Emphasizing the importance of limiting contrast exposure, a recent study demonstrated no difference in medical management seen with traditional versus conservative contrast administration in DMD patients [41]. Of note, the conservative contrast group still received contrast 84% of the time, suggesting that conservative contrast administration may be just the first step in decreasing cumulative contrast load in DMD. While our institution has been using conservative gadolinium administration for the past 3 years, non-contrast sequences, particularly εls and Ɛcc, have potential to help in further reducing contrast administration in this patient population.

Given the substantial mobility challenges and other morbidities, such as contractures and severe scoliosis, seen in DMD patients, reduction in scanner time is an important consideration for patient comfort as well as patient compliance for breath holding in order to obtain the best quality studies. Based on our institutional data, the average total scan time was 39.6 min, with 10 min attributed to post-contrast imaging from sequences that would not have been used if contrast was not administered. Thus, eliminating contrast administration would allow for sub-30 min studies in most cases, which is an important consideration for this patient population in particular, but may also be important in centers were scanner access is limited.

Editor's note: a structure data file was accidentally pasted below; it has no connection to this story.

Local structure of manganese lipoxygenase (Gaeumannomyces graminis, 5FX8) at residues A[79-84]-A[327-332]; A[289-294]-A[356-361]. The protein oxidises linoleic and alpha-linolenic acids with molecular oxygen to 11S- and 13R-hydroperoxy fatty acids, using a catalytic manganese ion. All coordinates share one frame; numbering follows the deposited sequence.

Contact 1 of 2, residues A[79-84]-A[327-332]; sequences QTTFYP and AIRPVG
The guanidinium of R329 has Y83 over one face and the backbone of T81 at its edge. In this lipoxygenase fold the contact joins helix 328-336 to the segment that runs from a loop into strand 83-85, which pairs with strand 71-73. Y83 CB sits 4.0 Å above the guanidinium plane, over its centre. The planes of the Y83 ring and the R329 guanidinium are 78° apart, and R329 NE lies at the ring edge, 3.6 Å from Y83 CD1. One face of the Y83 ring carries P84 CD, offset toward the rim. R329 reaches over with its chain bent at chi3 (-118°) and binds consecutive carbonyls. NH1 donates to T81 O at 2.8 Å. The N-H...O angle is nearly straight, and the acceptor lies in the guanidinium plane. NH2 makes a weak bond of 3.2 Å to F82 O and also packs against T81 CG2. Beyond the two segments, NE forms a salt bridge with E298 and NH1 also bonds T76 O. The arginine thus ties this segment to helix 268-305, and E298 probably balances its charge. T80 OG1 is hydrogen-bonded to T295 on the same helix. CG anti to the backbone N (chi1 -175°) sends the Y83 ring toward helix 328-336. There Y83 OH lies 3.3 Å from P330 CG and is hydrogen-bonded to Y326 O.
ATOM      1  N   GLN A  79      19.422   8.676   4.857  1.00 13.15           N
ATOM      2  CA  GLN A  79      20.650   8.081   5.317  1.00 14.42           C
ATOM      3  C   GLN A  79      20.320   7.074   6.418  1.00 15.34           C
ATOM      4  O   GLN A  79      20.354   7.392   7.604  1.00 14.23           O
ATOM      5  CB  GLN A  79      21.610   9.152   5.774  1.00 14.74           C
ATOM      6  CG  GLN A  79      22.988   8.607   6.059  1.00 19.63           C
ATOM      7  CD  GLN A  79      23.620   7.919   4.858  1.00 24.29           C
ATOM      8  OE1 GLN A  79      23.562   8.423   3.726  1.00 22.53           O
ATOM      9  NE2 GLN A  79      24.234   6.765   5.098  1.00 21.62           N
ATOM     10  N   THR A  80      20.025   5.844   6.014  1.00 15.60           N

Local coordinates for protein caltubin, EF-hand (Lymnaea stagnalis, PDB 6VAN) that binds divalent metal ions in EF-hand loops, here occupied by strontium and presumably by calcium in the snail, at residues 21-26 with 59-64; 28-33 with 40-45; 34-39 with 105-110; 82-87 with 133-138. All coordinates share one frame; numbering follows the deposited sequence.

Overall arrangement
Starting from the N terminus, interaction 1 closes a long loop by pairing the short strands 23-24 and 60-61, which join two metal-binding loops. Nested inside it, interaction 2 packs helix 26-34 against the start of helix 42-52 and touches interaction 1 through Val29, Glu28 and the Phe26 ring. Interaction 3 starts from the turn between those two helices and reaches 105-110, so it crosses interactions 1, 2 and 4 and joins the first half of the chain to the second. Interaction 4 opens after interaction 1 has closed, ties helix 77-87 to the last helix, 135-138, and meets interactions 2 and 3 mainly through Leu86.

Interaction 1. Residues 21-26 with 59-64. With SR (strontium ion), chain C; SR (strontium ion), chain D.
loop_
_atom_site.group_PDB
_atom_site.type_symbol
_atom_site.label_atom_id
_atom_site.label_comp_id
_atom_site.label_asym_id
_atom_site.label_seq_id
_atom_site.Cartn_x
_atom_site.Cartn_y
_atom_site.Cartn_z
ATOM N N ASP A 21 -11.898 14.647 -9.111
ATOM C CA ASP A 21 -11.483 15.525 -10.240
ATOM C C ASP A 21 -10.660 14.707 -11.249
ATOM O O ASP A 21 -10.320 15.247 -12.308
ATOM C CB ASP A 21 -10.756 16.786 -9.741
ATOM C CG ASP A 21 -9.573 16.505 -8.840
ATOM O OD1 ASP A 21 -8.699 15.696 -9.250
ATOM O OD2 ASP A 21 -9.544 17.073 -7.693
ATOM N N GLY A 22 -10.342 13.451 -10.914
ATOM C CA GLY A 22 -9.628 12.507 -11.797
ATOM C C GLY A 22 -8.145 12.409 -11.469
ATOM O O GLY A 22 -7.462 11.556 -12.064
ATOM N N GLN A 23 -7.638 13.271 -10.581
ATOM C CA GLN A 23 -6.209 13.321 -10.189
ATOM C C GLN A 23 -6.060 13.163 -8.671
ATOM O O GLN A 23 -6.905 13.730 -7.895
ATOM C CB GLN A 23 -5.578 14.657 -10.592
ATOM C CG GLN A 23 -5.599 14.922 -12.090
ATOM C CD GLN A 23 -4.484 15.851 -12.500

This study is limited by the fact that only 33% (18 of 55 patients) had a change in GSS ≥ 1; a larger change may have improved model performance. Additionally, 70% of patients had LGE severity score of at least 1 on their initial scan. This limited our ability to do subset analysis with sufficient power comparing the severity score 0 group alone with those ≥ 1. As discussed above, native T1 may not be completely linearly related to LGE extent and this may bias the data toward non-significance when there actually is a detectable difference for larger changes in LGE severity. Additionally, the variation in native T1 values is inversely related to flip angle, with lower flip angles having higher standard deviations between measurements [36]. We chose to use MOLLI due to its wide availability, which potentially make our findings more generalizable. However, it is possible that other methods of T1 mapping, such as SASHA, would provide a better prediction of LGE. There were some patients that were excluded because we were not able to obtain IV access in order to administer contrast and a very small minority had to stop early due to poor endurance or discomfort. These patients were not included if they did not complete the protocol; as this was a small minority of patients, we do not believe this led to any bias in the results. It should be noted that any patient with a heart rate > 90 bpm used the high heart rate version of the T1 map. In our data set, 72% of the CMRs were performed in the setting of heart rates > 90 bpm. While this sequence increases the voxel size by decreasing the matrix size, this correction significantly decreases the sensitivity of MOLLI to heart rates at longer T1 times. Our prior work demonstrated no significant effect of HR on T1 times using these parameters [21]. Further investigation with a larger, multicenter cohort may allow for better resolution of detectible differences in native T1 in patients who have small changes in the extent of LGE.